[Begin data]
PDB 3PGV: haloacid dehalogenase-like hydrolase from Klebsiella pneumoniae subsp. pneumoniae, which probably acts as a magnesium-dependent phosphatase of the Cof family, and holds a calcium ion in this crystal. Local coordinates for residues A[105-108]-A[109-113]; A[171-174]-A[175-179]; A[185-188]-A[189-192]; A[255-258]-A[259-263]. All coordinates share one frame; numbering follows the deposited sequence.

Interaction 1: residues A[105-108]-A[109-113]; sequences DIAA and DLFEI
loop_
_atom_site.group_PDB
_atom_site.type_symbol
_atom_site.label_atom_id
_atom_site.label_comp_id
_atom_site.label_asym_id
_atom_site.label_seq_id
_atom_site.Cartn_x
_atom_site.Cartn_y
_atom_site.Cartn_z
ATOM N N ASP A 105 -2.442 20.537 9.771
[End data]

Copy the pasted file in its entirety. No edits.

PDB 3PGV: haloacid dehalogenase-like hydrolase from Klebsiella pneumoniae subsp. pneumoniae, which probably acts as a magnesium-dependent phosphatase of the Cof family, and holds a calcium ion in this crystal. Local coordinates for residues A[105-108]-A[109-113]; A[171-174]-A[175-179]; A[185-188]-A[189-192]; A[255-258]-A[259-263]. All coordinates share one frame; numbering follows the deposited sequence.

Interaction 1: residues A[105-108]-A[109-113]; sequences DIAA and DLFEI
loop_
_atom_site.group_PDB
_atom_site.type_symbol
_atom_site.label_atom_id
_atom_site.label_comp_id
_atom_site.label_asym_id
_atom_site.label_seq_id
_atom_site.Cartn_x
_atom_site.Cartn_y
_atom_site.Cartn_z
ATOM N N ASP A 105 -2.442 20.537 9.771